Until the launch of the registry, we have not had a standardised way of reporting these reactions in the UK. The registry will serve as a platform for clinicians to record details of anaphylaxis incidents, and collate data from across the UK to provide a better picture of the type of reactions, their frequency and their geographic spread.
On Mesothelioma Awareness Day, Dr Anca Nastase provides an insight into mesothelioma and how research advances offer new hope for improved treatment.
Mesothelioma Awareness Day represents a great opportunity to gain more information about the disease biology, risk factors or symptoms from everyone in the mesothelioma community. Raising awareness is essential as it has the potential to improve prevention and early diagnosis and can translate into better outcomes and better survival for the patients.
My aim as a scientist within the National Centre for Mesothelioma Research (NCMR) is to deepen the molecular research in mesothelioma and to advance our understanding of the mechanisms responsible for the onset and progression of this disease.
Although progress has been made in the field, further understanding of the pathophysiology is still desperately needed.
Mesothelioma is a type of cancer that arises and develops in the thin layer that covers the human internal organs, called mesothelium.
Firstly, I think it is incredible that HDRUK recognises the lack of black people within health data science and has given us, interns, the opportunity to explore this sector. Why is it important to have diversity within health data science? Increasing diversity increases the ability to fight against systemic racism and discrimination. This is an ongoing battle, and it is so important that everyone plays their part in challenging it.
During these last six weeks I, have had many experiences such as listening to various talks, working on my own projects, and meeting some amazing, knowledgeable people. (more…)
The pandemic has been a huge challenge for people with lung disease – Dr Nick Hopkinson outlines what needs to change to provide them with the required support.
The COVID-19 pandemic has had a double impact on people with lung disease – both the impact of the condition itself as well as measures to avoid it on individuals and the impact on access to healthcare. COVID-19 is a respiratory infection, with people with COPD and severe asthma among those who are the most vulnerable. Many people with these conditions have spent a year shielding to avoid it.
Dr Francesca Conway takes us through a typical week as a clinical research fellow and how her previous time at Imperial contributed to her developing an interest in a career in clinical academia.
6am. I’m awakened by the horrifically jolly alarm tone on my phone. It’s still dark, it’s still raining, and it’s still cold. Hedgehogs have the right idea hibernating over winter, I think, as I haul myself out of bed. Must consider this hibernation proposition in my next supervisor meeting. 1 shower, 1 yoghurt and 3 smoothies later and I’m in the hospital.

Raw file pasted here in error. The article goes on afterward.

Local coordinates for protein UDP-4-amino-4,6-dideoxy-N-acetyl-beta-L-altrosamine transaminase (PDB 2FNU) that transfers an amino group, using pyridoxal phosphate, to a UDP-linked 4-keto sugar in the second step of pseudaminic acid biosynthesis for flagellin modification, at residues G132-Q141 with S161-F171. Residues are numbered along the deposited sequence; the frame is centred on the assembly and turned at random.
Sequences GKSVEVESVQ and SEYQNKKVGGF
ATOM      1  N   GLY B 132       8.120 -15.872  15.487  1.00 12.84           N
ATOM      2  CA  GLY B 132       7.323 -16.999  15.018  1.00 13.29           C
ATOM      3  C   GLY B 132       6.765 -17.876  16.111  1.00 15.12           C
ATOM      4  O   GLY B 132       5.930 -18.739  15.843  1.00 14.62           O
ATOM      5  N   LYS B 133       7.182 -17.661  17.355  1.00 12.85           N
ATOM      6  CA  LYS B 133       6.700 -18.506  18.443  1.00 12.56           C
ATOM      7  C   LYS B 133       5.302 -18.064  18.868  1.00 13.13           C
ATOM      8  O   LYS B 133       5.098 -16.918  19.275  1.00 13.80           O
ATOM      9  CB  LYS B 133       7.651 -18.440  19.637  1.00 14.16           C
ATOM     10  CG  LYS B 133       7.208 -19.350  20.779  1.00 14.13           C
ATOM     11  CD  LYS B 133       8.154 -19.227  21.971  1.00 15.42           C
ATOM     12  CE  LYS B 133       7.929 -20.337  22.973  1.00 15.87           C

Today I have a patient coming to see if she is eligible to be recruited to the clinical trial which forms part of my PhD. Mrs X has travelled from 300 miles away. She greets me with a smile and tells me how pleased she is to be here. I immediately remember why I love my job, and scrap the idea of hibernation. I offer her a coffee, she gratefully accepts and whispers, could I have an extra shot in that? I assume she means coffee. I wonder what time she woke up, but am pretty sure it was before 6am.
I am researching a potential new treatment for Chronic Cbstructive Pulmonary Disease (COPD) for my PhD. Mrs X suffers with COPD, a disease affecting the lungs most commonly caused by smoking. More than 3 million people die from it each year. Targeted Lung Denervation or “TLD”, is a non-surgical procedure where we deliver energy to the airways using a system made by Nuvaira, a US-based company. The idea is that the energy disrupts the nerve supply to the lungs, so the airways relax and open. With initial data looking promising, we hope that this will lead to improvements in health for patients like Mrs X. More information on the Airflow website. (more…)
As Lauren Headley-Morris nears the end of her PhD, she reflects on the experience gained and why learning won’t stop after she’s completed her terminal degree.
Terminal is a weird word. Usually heard on TV associated with cancer, you wouldn’t necessarily want a degree that is terminal. Some days I think my PhD is the best thing since the sequencing of the human genome; other days I think it might be the death of my love of science. But terminal is used in some less, erm, disastrous, melodramatic? scary? ways.
One of these less-morbid settings is travel. A PhD is, by nature, the end of the line of academic qualifications. It doesn’t mean you’ve now mastered your subject, sadly. There are post-doc positions and even professorships in the future perhaps.
I’m a third-year, Asthma UK funded, Clinical Medical Research PhD student based at the Guy Scadding Building, Royal Brompton campus. My work is focused on transcriptional regulation in asthma. While my day to day is obsessing about microRNA and things that are too tiny to see, I think it’s important to take a second now and then to sit back and reflect on the bigger picture of where my PhD fits in with my life as a whole. Maybe it’s the effect of spending so much time in isolation or maybe, coming to the end of my formal academic training, I’m getting a little philosophical. (more…)